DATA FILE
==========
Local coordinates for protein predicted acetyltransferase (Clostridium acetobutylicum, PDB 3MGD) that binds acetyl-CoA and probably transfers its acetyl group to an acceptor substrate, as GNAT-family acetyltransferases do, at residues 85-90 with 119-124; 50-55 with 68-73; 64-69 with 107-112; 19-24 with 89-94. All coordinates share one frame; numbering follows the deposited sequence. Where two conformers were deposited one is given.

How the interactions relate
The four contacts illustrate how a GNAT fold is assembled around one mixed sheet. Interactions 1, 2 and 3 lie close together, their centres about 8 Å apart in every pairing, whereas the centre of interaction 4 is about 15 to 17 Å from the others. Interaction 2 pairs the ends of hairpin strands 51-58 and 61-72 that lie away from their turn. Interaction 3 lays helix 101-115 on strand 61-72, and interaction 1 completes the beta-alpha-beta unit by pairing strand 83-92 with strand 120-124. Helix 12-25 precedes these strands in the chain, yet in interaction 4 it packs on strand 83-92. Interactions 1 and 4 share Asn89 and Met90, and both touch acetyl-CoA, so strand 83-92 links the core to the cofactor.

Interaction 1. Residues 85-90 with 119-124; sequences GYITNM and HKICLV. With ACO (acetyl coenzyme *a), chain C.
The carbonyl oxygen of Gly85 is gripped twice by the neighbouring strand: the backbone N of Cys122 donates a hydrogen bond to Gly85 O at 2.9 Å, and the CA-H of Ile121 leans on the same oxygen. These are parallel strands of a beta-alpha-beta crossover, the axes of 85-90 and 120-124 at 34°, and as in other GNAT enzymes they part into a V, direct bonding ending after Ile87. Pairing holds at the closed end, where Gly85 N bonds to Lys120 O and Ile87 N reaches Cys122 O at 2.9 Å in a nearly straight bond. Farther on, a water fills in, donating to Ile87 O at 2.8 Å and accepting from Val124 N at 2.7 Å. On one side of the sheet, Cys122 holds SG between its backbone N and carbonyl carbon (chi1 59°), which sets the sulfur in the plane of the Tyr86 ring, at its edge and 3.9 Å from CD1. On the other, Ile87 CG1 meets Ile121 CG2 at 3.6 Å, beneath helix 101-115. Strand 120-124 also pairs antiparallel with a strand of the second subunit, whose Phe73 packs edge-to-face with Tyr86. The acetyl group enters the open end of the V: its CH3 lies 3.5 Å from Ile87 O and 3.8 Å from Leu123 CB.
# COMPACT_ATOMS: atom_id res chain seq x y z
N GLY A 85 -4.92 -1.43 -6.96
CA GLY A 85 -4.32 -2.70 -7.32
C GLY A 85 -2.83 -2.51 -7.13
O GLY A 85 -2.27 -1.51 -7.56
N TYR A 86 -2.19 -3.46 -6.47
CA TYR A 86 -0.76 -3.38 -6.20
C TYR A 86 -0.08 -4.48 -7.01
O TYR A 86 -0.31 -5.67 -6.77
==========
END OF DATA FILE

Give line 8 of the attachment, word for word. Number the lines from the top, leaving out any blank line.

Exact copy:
CA GLY A 85 -4.32 -2.70 -7.32